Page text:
-- Robert Preidt
WEDNESDAY, Nov. 13 (HealthDay News) -- Babies born to women
who've had weight-loss surgery are more likely to be premature and
to have low birth weights, a new study found.
These pregnancies should be considered at-risk and require
careful monitoring by doctors, said the researchers at the
Karolinska Institute, in Sweden.
The investigators compared more than 2,500 babies born between
1992 and 2009 to women who'd had weight-loss surgery with a
comparison group of 12,500 babies born to women who had not had
this type of procedure, known as "bariatric" surgery.
The analysis revealed that 5.2 percent of infants born to women
who'd had weight-loss surgery were small for gestational age and
4.2 percent were large for gestational age. This compared to 3
percent and 7.3 percent, respectively, of those infants whose
mothers had not had the surgery.
The researchers also found that 9.7 percent of the infants born
to mothers who'd had weight-loss surgery arrived prematurely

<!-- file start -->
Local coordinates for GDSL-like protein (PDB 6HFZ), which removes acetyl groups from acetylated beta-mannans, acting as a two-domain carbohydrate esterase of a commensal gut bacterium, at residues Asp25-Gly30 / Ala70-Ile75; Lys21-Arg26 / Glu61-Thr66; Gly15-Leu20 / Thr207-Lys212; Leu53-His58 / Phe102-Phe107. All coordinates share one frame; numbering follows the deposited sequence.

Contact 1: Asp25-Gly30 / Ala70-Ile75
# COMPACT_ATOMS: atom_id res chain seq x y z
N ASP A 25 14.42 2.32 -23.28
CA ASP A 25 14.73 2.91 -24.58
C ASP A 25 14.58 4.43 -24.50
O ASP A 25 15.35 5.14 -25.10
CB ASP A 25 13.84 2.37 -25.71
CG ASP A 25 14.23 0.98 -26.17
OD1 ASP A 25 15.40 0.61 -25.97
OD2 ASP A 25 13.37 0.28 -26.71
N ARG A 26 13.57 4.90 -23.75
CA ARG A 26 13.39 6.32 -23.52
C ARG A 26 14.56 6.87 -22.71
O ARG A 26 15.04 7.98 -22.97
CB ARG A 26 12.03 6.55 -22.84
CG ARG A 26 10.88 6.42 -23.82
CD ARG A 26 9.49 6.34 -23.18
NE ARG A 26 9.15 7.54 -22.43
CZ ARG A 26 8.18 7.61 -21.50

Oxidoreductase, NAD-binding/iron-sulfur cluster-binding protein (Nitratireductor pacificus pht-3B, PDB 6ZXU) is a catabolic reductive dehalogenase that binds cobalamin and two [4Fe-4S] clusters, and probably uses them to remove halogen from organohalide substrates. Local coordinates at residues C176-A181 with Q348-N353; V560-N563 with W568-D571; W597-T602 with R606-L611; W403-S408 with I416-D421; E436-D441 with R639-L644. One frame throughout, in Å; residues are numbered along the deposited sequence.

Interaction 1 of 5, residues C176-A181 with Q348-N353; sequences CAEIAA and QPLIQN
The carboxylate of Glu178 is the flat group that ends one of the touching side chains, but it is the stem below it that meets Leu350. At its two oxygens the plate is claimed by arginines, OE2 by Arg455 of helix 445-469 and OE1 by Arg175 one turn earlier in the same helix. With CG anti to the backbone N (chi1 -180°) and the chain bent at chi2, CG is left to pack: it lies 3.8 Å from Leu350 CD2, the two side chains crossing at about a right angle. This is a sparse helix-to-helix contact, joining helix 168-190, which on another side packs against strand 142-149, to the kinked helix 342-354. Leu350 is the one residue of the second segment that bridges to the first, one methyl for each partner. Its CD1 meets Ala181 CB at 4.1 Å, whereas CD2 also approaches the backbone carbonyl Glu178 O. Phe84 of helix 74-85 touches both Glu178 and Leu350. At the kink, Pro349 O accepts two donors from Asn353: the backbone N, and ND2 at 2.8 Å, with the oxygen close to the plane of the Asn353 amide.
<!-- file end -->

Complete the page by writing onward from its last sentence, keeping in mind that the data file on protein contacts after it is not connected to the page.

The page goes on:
(before 37 weeks), compared with 6.1 percent of other infants.
No differences were seen between the two groups in rates of
stillbirth or death within the first 27 days after birth, according
to the study published online Nov. 12 in the journal
Although the study found an association between women having
weight-loss surgery and higher risk of pregnancy with prematurity
or lower birth weight, it did not establish a cause-and-effect
"The mechanism behind how [weight-loss] surgery influences fetal growth we don't yet know, but we do know that people who have bariatric surgery are at increased risk of micronutrient deficiencies," Dr. Olof Stephansson, an obstetrician and associate professor at the clinical epidemiology unit at Karolinska, said in an institute news release.
The researchers noted that an increasing number of people are
having weight-loss surgery and said that the pregnancies of women
who've had the surgery should be considered at-risk and require
particularly close attention. For example, they should have extra
ultrasounds to check fetal growth or be given special dietary
But the study authors also pointed out that weight-loss surgery
has numerous benefits for mothers, such as reducing the risk of
diabetes, heart disease, cancer and stroke. In addition, obesity is
a known risk factor for both mother and baby during pregnancy and
The March of Dimes has more about
pregnancy after weight-loss surgery.
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